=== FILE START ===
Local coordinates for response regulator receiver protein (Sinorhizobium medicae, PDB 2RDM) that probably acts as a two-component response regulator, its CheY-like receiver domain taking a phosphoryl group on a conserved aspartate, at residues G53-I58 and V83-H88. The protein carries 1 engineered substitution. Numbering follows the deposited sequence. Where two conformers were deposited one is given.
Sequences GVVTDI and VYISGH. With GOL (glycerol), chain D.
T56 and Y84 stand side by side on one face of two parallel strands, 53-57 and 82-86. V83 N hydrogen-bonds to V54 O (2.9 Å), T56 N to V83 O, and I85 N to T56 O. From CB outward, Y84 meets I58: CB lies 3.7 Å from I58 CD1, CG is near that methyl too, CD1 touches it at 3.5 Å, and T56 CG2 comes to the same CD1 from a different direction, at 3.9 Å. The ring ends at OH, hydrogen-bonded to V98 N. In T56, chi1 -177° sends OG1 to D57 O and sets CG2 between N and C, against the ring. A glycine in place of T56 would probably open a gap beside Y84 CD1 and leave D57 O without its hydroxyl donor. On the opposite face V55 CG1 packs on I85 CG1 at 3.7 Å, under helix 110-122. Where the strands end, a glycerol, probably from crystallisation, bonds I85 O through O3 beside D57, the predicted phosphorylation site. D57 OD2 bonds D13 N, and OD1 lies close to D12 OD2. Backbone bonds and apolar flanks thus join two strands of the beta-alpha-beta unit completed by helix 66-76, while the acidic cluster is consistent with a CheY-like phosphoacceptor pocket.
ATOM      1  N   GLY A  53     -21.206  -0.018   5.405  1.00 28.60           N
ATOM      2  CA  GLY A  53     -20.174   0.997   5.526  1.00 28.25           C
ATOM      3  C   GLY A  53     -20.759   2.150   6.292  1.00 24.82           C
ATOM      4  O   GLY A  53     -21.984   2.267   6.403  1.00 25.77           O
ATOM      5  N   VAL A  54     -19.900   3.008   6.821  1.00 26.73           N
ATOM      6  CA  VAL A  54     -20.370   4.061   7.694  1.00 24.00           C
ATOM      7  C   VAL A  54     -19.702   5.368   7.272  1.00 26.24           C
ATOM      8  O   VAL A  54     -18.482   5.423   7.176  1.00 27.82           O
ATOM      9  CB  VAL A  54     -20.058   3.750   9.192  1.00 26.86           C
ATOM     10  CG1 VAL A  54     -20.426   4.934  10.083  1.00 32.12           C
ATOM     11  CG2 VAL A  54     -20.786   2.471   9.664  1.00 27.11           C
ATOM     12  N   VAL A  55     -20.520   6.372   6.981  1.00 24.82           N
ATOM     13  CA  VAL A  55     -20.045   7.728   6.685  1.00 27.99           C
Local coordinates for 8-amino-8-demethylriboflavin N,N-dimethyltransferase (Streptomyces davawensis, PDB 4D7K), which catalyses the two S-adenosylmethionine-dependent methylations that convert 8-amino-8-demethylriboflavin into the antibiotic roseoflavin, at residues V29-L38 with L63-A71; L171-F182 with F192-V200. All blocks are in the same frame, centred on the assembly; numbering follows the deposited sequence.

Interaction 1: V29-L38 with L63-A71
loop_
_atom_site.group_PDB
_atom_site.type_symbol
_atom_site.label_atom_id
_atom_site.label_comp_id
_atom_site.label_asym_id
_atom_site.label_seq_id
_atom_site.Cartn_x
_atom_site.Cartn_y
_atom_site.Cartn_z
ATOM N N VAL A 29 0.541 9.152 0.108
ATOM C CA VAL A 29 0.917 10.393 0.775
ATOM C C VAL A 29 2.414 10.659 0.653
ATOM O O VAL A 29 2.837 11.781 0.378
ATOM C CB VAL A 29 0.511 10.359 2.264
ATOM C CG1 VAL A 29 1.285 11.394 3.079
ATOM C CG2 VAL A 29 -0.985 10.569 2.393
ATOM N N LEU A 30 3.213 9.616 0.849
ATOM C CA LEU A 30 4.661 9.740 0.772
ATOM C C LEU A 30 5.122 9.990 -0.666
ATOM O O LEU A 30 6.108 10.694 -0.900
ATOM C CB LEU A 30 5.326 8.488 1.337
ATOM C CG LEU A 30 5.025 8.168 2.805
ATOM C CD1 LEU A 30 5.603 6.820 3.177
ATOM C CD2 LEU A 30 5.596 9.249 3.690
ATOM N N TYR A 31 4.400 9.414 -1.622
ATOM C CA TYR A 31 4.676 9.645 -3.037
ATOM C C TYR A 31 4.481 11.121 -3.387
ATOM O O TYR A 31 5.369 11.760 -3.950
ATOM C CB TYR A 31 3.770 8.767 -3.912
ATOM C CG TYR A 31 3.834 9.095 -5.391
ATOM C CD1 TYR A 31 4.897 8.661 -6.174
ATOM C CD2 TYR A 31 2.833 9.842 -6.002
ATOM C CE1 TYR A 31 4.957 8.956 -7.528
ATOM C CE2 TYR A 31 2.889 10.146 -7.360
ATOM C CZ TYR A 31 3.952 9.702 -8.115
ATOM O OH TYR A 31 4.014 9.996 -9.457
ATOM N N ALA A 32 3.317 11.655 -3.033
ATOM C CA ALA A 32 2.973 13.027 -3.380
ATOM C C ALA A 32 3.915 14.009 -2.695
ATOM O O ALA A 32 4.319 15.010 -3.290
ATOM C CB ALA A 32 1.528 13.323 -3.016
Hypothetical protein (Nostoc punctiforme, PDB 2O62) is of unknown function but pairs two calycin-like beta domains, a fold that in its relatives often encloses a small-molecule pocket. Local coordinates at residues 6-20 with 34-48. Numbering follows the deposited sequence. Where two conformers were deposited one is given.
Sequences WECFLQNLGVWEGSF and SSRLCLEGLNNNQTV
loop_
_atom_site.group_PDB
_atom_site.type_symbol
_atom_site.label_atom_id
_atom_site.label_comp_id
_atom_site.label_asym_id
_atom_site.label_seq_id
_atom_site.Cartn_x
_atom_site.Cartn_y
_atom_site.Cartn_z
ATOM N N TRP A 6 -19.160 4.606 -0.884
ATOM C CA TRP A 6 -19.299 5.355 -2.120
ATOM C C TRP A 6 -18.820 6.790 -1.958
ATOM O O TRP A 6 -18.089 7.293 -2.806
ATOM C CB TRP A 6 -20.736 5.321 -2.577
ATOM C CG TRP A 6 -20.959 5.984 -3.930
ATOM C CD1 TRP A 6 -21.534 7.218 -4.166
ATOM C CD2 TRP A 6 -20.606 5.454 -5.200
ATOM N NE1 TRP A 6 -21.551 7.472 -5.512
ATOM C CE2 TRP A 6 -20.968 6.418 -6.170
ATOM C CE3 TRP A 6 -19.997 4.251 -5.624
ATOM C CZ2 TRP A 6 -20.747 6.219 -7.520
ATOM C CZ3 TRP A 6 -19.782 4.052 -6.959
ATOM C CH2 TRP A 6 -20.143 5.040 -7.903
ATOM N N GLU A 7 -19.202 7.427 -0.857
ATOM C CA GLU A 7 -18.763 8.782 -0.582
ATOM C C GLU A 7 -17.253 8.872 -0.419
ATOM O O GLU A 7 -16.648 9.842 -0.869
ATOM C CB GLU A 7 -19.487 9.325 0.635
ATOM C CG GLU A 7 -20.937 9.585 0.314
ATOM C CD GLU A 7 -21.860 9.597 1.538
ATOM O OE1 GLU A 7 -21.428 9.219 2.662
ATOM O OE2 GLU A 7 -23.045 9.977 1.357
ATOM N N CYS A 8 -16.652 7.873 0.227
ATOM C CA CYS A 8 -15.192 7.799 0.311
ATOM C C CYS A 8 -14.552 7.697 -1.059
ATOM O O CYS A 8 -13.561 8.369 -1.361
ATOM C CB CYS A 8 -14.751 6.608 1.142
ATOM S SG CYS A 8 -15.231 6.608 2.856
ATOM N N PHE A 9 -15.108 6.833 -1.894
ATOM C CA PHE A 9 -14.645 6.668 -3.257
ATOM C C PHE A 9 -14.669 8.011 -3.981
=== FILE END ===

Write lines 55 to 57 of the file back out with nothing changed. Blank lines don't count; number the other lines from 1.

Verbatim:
ATOM O OH TYR A 31 4.014 9.996 -9.457
ATOM N N ALA A 32 3.317 11.655 -3.033
ATOM C CA ALA A 32 2.973 13.027 -3.380